$64K NIH Grant To Improve Mental Health Treatment In Brazil’s State-Run Health Care System

July 3, 2013 - 3:36 PM

Brazilian doctors

Brazilian doctors (AP photo)

(CNSNews.com) - U.S. taxpayers will pay more than $64,000 for a National Institutes of Health (NIH) grant to develop a computer-based treatment program that improves the quality of life for schizophrenics in Brazil's state-run, government-funded healthcare system.

Dr. Sophia Vinogradov, professor in residence at the University of California - San Francisco’'s Department of Psychiatry, will lead a study that hopes to "investigate the usefulness of neuroscience-guided cognitive training for people with schizophrenia when it is delivered in a different culture and language."

The $64,094 grant, which was awarded on April 18 through the NIH's Fogarty International Center and the Office of the Director, will work with Dr. Rogerio Panizzuti, a visiting scientist at UCSF, to first develop a variation of the program in the U.S. that is "culturally appropriate" for Brazil which can then be studied at outpatient facilities run by the Brazilian government's health care system.

Vinogradov hopes that the program can eventually become  self-sustaining at the Federal University of Rio de Janeiro. "This will give insights about the potential worldwide impact of this approach to cognitive training in schizophrenia."

According to the grant abstract, the testing process should take one year, after which a two-year trial experiment will be conducted. It also states that there's an interest in the region to find a treatment or solution that will “improve quality of life” for Brazilian schizophrenics.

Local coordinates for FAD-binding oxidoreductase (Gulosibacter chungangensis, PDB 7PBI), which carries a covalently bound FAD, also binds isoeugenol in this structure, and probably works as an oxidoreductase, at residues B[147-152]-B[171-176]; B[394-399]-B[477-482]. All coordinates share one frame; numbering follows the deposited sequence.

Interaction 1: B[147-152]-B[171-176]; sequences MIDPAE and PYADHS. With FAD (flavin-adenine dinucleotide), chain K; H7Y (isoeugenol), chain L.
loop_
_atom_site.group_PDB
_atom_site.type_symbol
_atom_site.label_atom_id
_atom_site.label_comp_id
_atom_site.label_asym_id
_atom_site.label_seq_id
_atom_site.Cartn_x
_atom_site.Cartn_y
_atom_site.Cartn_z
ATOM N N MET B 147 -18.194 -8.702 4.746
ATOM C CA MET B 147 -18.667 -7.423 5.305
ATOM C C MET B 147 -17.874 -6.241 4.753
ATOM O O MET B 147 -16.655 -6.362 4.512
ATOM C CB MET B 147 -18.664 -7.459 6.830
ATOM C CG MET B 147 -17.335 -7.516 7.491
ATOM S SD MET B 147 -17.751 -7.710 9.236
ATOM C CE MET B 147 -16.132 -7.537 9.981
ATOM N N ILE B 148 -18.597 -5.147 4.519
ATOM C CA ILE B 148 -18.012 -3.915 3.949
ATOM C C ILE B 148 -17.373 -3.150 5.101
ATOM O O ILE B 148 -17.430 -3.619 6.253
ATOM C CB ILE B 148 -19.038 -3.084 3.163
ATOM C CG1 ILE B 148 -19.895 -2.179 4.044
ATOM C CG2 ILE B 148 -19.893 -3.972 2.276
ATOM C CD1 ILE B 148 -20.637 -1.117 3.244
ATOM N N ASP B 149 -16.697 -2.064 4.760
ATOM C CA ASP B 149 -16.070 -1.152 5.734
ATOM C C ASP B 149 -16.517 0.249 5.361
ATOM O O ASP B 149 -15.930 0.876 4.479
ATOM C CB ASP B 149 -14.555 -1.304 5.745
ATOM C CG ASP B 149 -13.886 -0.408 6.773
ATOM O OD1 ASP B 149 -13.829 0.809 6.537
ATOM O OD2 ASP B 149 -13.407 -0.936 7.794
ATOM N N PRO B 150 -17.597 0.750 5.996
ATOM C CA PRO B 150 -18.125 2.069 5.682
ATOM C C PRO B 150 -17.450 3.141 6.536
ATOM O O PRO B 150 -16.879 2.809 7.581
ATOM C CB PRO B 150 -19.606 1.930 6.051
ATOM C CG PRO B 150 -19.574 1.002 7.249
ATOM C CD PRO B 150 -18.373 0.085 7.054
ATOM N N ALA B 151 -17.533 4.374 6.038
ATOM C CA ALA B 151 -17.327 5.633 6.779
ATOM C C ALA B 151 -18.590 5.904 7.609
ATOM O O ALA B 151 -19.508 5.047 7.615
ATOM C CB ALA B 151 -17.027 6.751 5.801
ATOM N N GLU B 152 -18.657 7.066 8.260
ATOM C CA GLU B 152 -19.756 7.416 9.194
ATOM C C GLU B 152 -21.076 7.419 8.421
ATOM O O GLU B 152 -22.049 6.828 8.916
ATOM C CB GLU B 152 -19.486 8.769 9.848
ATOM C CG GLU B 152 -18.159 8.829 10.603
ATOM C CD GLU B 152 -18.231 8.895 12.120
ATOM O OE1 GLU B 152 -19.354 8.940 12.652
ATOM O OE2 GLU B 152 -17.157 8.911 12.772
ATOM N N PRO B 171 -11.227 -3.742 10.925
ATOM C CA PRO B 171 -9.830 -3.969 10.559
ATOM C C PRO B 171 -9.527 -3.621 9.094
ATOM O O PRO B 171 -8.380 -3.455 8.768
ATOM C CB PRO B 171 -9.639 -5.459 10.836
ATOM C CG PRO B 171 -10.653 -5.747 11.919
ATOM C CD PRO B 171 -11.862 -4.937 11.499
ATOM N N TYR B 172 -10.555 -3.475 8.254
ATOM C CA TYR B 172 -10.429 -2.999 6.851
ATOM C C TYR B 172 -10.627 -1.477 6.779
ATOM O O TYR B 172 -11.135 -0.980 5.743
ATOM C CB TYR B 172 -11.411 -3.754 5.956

"In this project, we will examine whether a promising neuroscience-based computerized cognitive training program under investigation in the U.S. can be successfully adapted for a clinical trial in a developing country," the grant abstract says.

Requests for comment from Dr. Vinogradov were not returned.

However, in a statement to CNSNews.com, NIH explained: "Schizophrenia affects about 24 million people worldwide, and is the second highest mental health disorder in Brazil. The purpose of this study is to investigate the usefulness of neuroscience- guided cognitive training for people with schizophrenia when it is delivered in a different culture and language."

The Fogarty International Center "is dedicated to advancing the mission of the National Institutes of Health (NIH) by supporting and facilitating global health research conducted by U.S. and international investigators, building partnerships between health research institutions in the U.S. and abroad, and training the next generation of scientists to address global health needs."

NIH directed any further questions from CNSNews. com to the grant abstract.